Turn 71, Take Pension, Pay Tax

I’m approaching my seventy-first birthday later this week. Though 70 is seen as a milestone birthday, 71 is much more significant in terms of pensions and taxation.

In December of the year you turn 71, you must begin receiving your pension. You must also convert your Registered Retirement Savings Plan to a Registered Retirement Income Fund and begin drawing on it.

I’m in the home stretch of contributing to the University of Toronto Pension Plan and will start receiving my pension on December 1. And I’ve converted my not-especially-large RRSP (because I already have a pension from my employer) to a RRIF. And I’m already receiving Canada Pension Plan. Finally, I’m receiving a very small pension from US Social Security in recognition of contributions I made while working in the US part-time as a student and teaching there for two years.

The last part of the picture is Old Age Security (OAS). OAS is a government pension based on residency and citizenship, not on contributions (unlike CPP). The maximum annual OAS payment is $7356, about half of the maximum CPP payment of $14100 (in both cases at age 65). OAS can be clawed back for higher income seniors, with the clawback starting at an annual income of $79,000 and becoming total at an annual income of $128,000.

OAS is paid on an individual basis which, together with the absence of required contributions, is intended to provide independent income for women who have not worked outside the home.

Finally, OAS is a major government program. The federal government’s Estimates for the current fiscal year (ending March 31, 2021), show that the government will spend almost $45 billion on OAS. The Harper Government, concerned about the sustainability of OAS as the baby boom generation retires, introduced a phased increase in the eligibility age from 65 to 67. The Trudeau Liberals reversed this reform as soon as they took office in 2015.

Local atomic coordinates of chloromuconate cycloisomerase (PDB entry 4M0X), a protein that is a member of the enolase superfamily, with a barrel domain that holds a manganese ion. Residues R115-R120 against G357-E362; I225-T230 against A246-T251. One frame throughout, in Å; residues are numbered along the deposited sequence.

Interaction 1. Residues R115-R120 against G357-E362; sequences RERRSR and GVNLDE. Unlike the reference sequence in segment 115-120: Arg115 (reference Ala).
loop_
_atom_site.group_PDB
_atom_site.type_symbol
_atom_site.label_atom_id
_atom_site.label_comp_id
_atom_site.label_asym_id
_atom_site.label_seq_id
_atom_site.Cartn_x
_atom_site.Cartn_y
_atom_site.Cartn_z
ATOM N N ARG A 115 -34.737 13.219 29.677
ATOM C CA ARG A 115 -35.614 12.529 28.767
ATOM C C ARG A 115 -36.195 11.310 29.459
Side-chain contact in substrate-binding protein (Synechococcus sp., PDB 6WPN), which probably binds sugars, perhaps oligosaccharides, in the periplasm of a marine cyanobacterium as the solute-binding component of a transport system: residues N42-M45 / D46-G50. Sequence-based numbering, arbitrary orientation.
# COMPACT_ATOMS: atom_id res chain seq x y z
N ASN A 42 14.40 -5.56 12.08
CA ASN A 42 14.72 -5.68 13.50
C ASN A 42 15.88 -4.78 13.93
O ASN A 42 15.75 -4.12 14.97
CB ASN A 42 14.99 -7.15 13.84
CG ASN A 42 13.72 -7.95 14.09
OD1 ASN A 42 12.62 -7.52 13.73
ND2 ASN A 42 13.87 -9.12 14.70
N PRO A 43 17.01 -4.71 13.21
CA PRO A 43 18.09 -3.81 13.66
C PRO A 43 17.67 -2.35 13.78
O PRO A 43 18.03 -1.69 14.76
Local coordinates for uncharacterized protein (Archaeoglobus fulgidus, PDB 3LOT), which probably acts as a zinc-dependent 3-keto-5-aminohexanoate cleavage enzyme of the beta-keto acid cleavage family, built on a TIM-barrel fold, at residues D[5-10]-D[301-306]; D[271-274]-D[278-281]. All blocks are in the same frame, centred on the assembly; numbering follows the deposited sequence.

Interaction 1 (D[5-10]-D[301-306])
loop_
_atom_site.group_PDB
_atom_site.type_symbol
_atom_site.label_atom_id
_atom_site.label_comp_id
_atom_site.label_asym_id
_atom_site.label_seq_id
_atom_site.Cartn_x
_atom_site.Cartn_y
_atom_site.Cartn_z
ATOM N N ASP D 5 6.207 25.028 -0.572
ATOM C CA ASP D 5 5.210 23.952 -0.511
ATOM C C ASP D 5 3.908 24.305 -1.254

One of the benefits available only to pensioners is that, for tax purposes, pension income can be split between spouses, regardless which spouse receives it. (Similarly, the Harper Government had extended this benefit to all families for employment income, and the Trudeau Liberals reversed this as soon as they took office).

From a tax and policy perspective, it is interesting how OAS and pension income splitting interact. One spouse receiving a considerable pension could split it with the other spouse, and still be eligible for non-reduced OAS. Consider the following case. Retired spouses over the age of 65 have income from other sources totaling $158,000 that they are able to split evenly. Each would be eligible for the maximum non-reduced OAS of $7356, for a total of $14,700 for the couple. A retirement income for a couple of $158,000 is considerable, even in a high-rent city like Toronto. Gilding their lily with another $14,700 hardly seems necessary.

Employment and Social Development Canada, the department that administers OAS, has stated that only 2 percent of OAS recipients have a full clawback and another 5 percent a partial clawback. However, this is based on current rules that accommodate pension income splitting. Change the rules by basing the OAS clawback on total family income, and the extent of the clawback would increase.

Emerging from the pandemic with a greatly increased public sector debt load will require a comprehensive rethinking of public finances. Given its significance in the federal government’s budget, OAS is one program that is bound to draw the attention of politicians and public servants.

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